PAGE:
Wesleyan Recognized for Efforts Diverting Food Waste


For the second consecutive year, Wesleyan recently was recognized by the U.S. Environmental Protection Agency (EPA) for its work diverting food waste. It is the only educational institution in Connecticut to receive a “Regional Food Recovery Achievement Certificate.”

Wesleyan joined the EPA’s Food Recovery Challenge in 2013. Through this program, organizations pledge to improve their sustainable food management practices and report results. Organizations are encouraged to follow the EPA’s Food Recovery Hierarchy to prioritize their actions to prevent and divert food waste. The hierarchy suggests a range of options, from reducing the volume of surplus food generated and donating extra food to hungry people to composting and landfill incineration.


Usdan’s food waste, in tons.

“Our efforts have resulted in a dramatic increase in the amount of food waste from Usdan that is composted—from 17.63 tons in 2013 to 46.98 tons in 2014,” said Sustainability Director Jen Kleindienst. When the program began in March 2013, different bins were installed for disposing of different types of food waste. All food waste coming from meal preparation in the kitchen (called pre-consumer waste) is composted in two large Earth Tubs located near Long Lane Farm, while food waste scraped off diners’ plates (called post-consumer waste) is taken off-site to be composted, due to a lack of capacity on-site.

“It took a year for this process to be institutionalized with Bon Appétit,” Kleindienst explained. “Now we’re consistently generating 50 5-gallon buckets a week of pre-consumer waste and anywhere from 60 to 100 13-gallon buckets a week of post-consumer waste.”

The university also donates extra food to Eddy Shelter in Middletown—a little over 5 tons each of the past two years. The percent of food waste diverted—either composted of donated—rose from 17.48 in 2013 to 30.18 in 2014.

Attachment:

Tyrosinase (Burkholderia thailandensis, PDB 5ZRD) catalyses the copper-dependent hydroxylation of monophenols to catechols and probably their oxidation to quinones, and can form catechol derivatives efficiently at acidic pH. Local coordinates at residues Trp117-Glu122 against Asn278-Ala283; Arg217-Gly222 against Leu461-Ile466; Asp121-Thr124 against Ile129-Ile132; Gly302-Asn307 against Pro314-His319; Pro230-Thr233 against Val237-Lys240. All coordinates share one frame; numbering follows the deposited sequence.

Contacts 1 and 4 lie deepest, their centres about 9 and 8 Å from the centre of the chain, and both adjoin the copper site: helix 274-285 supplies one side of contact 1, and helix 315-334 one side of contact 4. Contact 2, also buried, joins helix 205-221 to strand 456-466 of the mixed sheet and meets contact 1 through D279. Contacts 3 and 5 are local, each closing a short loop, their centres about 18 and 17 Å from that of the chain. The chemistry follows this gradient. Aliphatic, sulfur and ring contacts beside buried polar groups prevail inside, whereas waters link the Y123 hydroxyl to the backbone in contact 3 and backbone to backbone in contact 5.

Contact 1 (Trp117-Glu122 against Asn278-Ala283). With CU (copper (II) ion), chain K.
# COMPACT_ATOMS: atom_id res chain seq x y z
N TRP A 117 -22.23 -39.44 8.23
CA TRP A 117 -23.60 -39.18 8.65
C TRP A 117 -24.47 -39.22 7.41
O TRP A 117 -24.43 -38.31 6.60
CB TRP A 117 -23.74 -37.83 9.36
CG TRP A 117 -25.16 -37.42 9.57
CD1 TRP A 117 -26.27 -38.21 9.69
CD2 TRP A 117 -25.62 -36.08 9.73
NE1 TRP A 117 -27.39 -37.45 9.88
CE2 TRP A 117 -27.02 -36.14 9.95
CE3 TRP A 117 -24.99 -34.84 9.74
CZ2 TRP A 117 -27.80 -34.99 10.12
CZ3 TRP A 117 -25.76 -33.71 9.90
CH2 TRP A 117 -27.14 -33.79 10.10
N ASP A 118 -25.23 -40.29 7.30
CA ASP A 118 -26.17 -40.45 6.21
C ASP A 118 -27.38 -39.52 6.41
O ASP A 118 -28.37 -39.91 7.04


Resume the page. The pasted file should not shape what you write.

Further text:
While Usdan is the only facility on campus participating in the EPA’s Food Recovery Challenge, Wesleyan composts and separately tracks food waste from Summerfields and coffee grounds from Pi Café, as well as from nearly all dorms and participating student residences.

Reducing food waste is an important component of Wesleyan’s overall sustainability efforts.

“Studies show that up to half of the food produced worldwide goes to waste, and food waste has a really big impact on carbon footprint,” said Kleindienst. “Our focus thus far has been capturing the food waste, and trying to reduce the amount we incinerate. But we still generate a lot every year year. Some of it is certainly actual waste—banana peels, chicken bones—but some of it is perfectly good food that is thrown out—a little bit of mashed potato or salad that doesn’t get eaten. And it all adds up.”

More information about Wesleyan’s other sustainability initiatives in the area of dining and food is available here. Highlights include Bon Appétit’s Farm to Fork program—a company-wide initiative requiring all cafés to purchase at least 20 percent of ingredients from small, local, owner-operated vendors and farmers within a 150-mile radius of campus—and the Real Food Campus Commitment, signed by President Michael Roth in 2012, which pledges to to buy 20 percent “real food,” defined as “local/community-based, fair, ecologically sound, and/or humane” by 2020.